Having proper dental care for your children is important in their development. Unfortunately, children, more than anyone else, are likely to develop a fear of the dentist. As such, their first dental visit is the most important so that they don't develop a lifelong fear of dental care. There are a lot of things you can do to ensure that your child's first visit instills in them a healthy relationship with dental professionals.

The Role You Can Take In Your Child's Dental Care

It's actually quite easy to ease your child into the world of dental care, you can...

  • Start Early - Your child is less likely to develop negative associations with a dental visit if you start them before their memory starts to become firm. That way dental care will seem as something they've always done and will be a less abnormal affair for them.

  • Keep It Simple - Your child will probably be curious about the dentist. Try to keep your answers simple, yet direct. Let the dentist explain the actual inner workings of dentistry to your child if they're curious. As dentist are generally trained to describe procedures in a child-friendly way that won't scare them.

  • Watch What You Say - Compounding with the above knowledge, avoid saying negative wording in order not to scare your child. Words like 'hurt', 'pain', 'discomfort', or 'shot' can put your child at edge as they expect their visit to be uncomfortable. Instead, let the dentist inform your child as they go.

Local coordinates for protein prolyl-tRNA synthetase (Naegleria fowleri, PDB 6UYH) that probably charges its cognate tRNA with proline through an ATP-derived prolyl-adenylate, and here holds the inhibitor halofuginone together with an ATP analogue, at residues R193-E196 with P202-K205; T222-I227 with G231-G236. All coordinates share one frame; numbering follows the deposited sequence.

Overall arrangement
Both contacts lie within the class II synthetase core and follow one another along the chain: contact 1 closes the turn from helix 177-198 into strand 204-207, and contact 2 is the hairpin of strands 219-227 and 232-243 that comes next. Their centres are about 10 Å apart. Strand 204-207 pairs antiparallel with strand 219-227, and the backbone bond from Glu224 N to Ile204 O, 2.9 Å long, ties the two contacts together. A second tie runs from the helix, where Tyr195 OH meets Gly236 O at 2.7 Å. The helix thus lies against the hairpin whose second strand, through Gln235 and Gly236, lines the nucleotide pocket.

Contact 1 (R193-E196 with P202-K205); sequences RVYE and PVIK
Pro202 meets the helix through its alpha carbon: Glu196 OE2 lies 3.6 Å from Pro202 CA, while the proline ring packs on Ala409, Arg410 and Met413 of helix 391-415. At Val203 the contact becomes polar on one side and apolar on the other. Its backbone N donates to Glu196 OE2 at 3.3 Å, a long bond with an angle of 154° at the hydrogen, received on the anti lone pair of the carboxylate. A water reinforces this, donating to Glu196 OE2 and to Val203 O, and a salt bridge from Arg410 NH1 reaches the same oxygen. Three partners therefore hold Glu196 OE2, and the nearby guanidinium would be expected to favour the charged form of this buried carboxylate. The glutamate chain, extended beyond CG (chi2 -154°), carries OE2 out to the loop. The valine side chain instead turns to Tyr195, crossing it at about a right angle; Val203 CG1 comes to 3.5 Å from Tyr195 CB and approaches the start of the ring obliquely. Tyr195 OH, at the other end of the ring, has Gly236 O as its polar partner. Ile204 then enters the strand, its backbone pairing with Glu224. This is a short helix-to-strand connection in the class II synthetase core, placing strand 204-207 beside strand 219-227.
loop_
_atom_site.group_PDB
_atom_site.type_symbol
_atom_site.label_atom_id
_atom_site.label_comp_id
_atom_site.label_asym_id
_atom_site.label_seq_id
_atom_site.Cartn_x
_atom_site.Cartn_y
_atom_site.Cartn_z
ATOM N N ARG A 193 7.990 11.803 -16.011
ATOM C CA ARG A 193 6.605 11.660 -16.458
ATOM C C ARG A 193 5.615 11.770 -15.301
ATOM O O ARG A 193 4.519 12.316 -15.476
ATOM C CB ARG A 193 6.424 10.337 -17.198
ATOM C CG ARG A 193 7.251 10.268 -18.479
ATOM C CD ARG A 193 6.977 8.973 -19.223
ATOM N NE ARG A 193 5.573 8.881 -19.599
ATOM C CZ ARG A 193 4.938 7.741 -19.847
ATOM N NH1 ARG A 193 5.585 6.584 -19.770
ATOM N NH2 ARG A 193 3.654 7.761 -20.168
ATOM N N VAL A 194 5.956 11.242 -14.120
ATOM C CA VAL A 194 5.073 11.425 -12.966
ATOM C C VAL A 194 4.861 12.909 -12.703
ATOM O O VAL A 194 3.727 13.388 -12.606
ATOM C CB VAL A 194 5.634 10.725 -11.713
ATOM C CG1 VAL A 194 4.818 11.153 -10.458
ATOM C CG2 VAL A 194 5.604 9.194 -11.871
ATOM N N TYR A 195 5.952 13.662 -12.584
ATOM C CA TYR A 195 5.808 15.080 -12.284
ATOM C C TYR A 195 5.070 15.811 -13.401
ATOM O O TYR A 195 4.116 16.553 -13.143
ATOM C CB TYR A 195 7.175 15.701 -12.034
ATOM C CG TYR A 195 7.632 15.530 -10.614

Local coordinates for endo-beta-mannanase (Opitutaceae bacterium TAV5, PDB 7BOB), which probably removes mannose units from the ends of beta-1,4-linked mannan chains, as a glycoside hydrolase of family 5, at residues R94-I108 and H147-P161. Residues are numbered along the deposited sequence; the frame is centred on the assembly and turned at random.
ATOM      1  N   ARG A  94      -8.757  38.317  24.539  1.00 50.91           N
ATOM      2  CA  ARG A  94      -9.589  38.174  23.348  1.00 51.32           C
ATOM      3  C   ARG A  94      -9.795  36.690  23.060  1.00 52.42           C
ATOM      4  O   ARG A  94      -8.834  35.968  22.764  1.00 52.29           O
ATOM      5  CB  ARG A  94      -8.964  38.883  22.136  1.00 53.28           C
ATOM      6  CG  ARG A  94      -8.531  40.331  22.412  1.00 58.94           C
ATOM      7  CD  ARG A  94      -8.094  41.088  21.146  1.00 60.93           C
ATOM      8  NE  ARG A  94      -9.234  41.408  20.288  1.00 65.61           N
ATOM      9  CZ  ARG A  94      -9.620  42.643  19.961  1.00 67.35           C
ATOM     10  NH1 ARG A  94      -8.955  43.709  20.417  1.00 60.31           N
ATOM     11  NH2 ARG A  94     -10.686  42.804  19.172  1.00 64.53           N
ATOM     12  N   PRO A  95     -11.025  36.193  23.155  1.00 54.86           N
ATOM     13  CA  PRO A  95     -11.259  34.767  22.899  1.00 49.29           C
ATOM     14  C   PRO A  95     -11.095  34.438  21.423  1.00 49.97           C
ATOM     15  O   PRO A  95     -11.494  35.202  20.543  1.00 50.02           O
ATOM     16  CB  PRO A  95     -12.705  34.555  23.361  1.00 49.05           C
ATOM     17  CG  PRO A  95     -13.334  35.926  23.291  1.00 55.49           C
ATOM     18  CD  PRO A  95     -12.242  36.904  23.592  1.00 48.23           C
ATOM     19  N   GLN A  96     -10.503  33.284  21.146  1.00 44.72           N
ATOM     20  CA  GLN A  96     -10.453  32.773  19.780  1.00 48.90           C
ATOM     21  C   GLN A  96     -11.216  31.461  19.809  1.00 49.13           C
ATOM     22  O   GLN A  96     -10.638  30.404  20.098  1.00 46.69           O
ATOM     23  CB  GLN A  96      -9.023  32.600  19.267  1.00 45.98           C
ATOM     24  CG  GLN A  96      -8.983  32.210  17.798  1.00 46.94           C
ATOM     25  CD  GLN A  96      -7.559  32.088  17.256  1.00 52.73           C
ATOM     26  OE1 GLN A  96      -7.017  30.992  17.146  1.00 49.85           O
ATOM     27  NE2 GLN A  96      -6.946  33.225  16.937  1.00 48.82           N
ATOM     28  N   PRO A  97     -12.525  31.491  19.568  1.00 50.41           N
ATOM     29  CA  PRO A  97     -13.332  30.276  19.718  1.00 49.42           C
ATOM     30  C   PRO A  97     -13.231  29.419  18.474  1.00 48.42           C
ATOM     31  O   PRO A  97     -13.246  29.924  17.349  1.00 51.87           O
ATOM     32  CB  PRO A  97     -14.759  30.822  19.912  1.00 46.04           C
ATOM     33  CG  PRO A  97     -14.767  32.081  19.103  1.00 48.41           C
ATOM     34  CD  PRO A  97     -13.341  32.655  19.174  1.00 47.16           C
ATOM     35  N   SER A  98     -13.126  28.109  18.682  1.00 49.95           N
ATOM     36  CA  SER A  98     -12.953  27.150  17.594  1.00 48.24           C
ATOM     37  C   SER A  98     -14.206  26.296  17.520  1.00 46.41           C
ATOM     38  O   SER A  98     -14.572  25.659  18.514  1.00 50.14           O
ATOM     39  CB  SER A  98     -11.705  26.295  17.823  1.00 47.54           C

• Keep To Yourself - Relating past dental experiences to a child might seem like a good idea. However, with their vivid imaginations they might get nervous and envision the dentist being worse than it actually is. Generally it's recommended to explain pleasant experiences, but steer clear of the unpleasant ones.

  • Don't Show Fear Yourself - Children are rather perceptive. They can usually tell if you feel uncomfortable in a situation, which in turn makes them nervous as well. If you get a case of the jitters for your first visit, consider seeking a calmer family member to go with them on their visit.

  • Do Not Bribe Your Child - Offering a child a treat for behaving at the dentist office is generally not recommended . This can lead to them pondering why you'd need to give them a treat in the first place, making them nervous. This also is counterintuitive if you give your child a sugary treat after the experience. As this can send the wrong message after their dentist warns them to avoid sweets.

Hopefully with these little tidbits you can avoid having a harrowing experience at the dentist with your child. Remember, a good experience will set them well on their way for a life filled with a good relationship with dental professionals.